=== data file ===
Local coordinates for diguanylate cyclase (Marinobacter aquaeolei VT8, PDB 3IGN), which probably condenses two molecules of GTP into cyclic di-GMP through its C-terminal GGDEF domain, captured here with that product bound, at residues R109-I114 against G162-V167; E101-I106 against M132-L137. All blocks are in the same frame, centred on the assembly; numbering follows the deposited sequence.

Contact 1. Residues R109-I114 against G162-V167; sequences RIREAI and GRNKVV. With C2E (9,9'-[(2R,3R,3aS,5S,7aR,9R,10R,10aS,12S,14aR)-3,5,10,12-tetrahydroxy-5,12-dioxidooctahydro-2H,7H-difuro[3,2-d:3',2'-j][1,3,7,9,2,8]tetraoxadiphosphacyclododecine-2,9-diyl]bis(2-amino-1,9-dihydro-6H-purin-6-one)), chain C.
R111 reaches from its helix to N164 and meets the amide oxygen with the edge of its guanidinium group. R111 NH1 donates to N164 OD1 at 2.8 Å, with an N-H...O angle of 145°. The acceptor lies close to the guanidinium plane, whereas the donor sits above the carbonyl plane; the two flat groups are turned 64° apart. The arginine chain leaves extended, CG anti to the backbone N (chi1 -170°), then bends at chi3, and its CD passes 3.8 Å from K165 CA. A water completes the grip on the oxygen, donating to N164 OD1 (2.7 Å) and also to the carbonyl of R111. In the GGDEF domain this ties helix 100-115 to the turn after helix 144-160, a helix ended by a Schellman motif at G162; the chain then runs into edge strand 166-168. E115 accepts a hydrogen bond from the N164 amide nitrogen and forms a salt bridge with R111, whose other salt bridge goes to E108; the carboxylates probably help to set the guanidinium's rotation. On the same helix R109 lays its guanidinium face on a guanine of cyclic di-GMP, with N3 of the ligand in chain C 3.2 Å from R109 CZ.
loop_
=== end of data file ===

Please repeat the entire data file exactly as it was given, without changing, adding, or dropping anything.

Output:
Local coordinates for diguanylate cyclase (Marinobacter aquaeolei VT8, PDB 3IGN), which probably condenses two molecules of GTP into cyclic di-GMP through its C-terminal GGDEF domain, captured here with that product bound, at residues R109-I114 against G162-V167; E101-I106 against M132-L137. All blocks are in the same frame, centred on the assembly; numbering follows the deposited sequence.

Contact 1. Residues R109-I114 against G162-V167; sequences RIREAI and GRNKVV. With C2E (9,9'-[(2R,3R,3aS,5S,7aR,9R,10R,10aS,12S,14aR)-3,5,10,12-tetrahydroxy-5,12-dioxidooctahydro-2H,7H-difuro[3,2-d:3',2'-j][1,3,7,9,2,8]tetraoxadiphosphacyclododecine-2,9-diyl]bis(2-amino-1,9-dihydro-6H-purin-6-one)), chain C.
R111 reaches from its helix to N164 and meets the amide oxygen with the edge of its guanidinium group. R111 NH1 donates to N164 OD1 at 2.8 Å, with an N-H...O angle of 145°. The acceptor lies close to the guanidinium plane, whereas the donor sits above the carbonyl plane; the two flat groups are turned 64° apart. The arginine chain leaves extended, CG anti to the backbone N (chi1 -170°), then bends at chi3, and its CD passes 3.8 Å from K165 CA. A water completes the grip on the oxygen, donating to N164 OD1 (2.7 Å) and also to the carbonyl of R111. In the GGDEF domain this ties helix 100-115 to the turn after helix 144-160, a helix ended by a Schellman motif at G162; the chain then runs into edge strand 166-168. E115 accepts a hydrogen bond from the N164 amide nitrogen and forms a salt bridge with R111, whose other salt bridge goes to E108; the carboxylates probably help to set the guanidinium's rotation. On the same helix R109 lays its guanidinium face on a guanine of cyclic di-GMP, with N3 of the ligand in chain C 3.2 Å from R109 CZ.
loop_